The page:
So EnergyTradeoffs.com is intended to be a place for people who want to explore, and think critically about, those tradeoffs.

BOYD: Why do you think these tradeoffs are sometimes overlooked?

SPENCE: There are sensible political reasons why people might not want to talk openly about tradeoffs. Discussing the devil-in-the-details can undermine the task of building support for a policy goal. And “have your cake and eat it” narratives are a lot easier to sell — for politicians seeking votes, for businesses seeking clients, or web sites seeking clicks.

It may also be true that when the politics of a policy discussion are fraught, or emotionally-charged, facing the inconvenient truths associated with the issue is just that much more difficult for everyone, including academics. This manifests in all sorts of ways. We care about climate change and its effects, which makes discussing the costs of addressing it uncomfortable (cognitive dissonance). We value our own prior conclusions about and analyses of the issues (confirmation bias), and agreement with our friends and members of our social networks (cultural cognition and groupthink).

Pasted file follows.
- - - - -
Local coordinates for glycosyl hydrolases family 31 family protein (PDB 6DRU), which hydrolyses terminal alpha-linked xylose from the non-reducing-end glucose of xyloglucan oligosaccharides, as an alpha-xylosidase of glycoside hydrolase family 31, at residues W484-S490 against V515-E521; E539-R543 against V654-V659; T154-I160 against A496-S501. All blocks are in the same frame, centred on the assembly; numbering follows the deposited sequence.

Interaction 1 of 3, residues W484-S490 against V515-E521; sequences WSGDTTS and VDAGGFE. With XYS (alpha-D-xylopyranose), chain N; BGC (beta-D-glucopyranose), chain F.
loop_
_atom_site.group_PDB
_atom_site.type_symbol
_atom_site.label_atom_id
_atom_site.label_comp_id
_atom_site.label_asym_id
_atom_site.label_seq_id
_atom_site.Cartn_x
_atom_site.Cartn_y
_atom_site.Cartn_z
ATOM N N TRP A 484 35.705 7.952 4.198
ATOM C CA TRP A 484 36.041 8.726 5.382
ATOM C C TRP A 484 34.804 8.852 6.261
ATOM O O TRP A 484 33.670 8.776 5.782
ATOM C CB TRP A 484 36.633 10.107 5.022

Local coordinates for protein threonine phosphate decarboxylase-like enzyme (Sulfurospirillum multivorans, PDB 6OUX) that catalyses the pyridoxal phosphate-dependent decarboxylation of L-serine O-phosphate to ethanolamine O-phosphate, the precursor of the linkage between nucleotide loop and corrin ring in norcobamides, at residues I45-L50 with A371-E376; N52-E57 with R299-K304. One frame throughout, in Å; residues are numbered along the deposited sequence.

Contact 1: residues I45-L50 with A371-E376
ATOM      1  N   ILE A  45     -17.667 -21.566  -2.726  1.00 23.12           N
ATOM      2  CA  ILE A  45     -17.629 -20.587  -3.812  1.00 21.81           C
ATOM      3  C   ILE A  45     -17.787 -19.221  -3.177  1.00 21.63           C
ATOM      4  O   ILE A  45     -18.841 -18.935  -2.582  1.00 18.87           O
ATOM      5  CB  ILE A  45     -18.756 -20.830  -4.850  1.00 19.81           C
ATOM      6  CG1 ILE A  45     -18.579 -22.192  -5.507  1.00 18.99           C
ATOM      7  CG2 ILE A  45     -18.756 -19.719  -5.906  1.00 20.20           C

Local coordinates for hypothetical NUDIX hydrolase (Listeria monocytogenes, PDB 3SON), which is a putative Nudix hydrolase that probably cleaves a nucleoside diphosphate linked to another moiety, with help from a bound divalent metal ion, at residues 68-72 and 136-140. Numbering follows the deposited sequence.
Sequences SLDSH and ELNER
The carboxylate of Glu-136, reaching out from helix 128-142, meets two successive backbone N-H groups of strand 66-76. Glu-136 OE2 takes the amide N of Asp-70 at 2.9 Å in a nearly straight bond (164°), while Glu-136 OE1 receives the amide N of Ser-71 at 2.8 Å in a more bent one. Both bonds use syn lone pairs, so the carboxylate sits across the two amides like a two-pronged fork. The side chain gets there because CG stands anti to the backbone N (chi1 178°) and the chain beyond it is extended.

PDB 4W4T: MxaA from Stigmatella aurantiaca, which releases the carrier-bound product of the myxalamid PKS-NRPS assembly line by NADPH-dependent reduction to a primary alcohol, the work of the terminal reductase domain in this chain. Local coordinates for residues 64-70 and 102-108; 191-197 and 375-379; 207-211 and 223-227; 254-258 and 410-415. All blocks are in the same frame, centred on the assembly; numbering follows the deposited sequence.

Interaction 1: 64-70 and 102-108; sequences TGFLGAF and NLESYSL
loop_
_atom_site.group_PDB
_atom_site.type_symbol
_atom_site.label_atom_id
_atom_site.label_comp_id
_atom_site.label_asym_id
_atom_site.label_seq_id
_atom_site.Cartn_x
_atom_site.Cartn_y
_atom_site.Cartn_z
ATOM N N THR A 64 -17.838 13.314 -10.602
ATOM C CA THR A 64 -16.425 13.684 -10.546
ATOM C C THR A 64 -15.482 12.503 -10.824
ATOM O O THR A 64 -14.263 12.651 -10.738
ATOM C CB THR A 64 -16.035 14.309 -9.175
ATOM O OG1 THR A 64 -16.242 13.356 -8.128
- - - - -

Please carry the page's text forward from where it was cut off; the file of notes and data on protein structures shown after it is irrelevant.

These natural human tendencies sometimes lead us to suspend critical thinking about the ideas we want to champion. We should accept (and try to recognize) that problem not just in others but in ourselves as well.  Unfortunately, the intellectual humility that this requires is sometimes in short supply in today’s fractured, polarized and emotional political environment, particularly in semi-anonymous online discussions.

BOYD: So you think the digital media environment is part of the problem?

SPENCE: Yes, but in a perfectly understandable way. For the first few decades of the modern regulatory era, the three broadcast networks and local newspapers fed viewers and readers carefully-curated news based upon journalistic standards that emphasized verifying and re-verifying facts, and aspiring to objectivity.

Today, the very idea of objectivity is viewed with suspicion. Traditional news outlets compete for readers and clicks with ideological journalists, press releases, and fake news bots. And all that information flows to us by way of news aggregators, and links sent to friends via online social communities. This new system of acquiring and digesting (socially) new information tends to skew our understanding of the world, as algorithms feed us more of what we like and less of what we dislike.

We form and harden our beliefs much more quickly in this environment. In the debate about the green transition, this magnifies cognitive biases, and makes it more difficult to debate tradeoffs respectfully. It is instead easier to ascribe malicious or otherwise nefarious motives to those whose policy preferences or understanding of the issues differs from ours.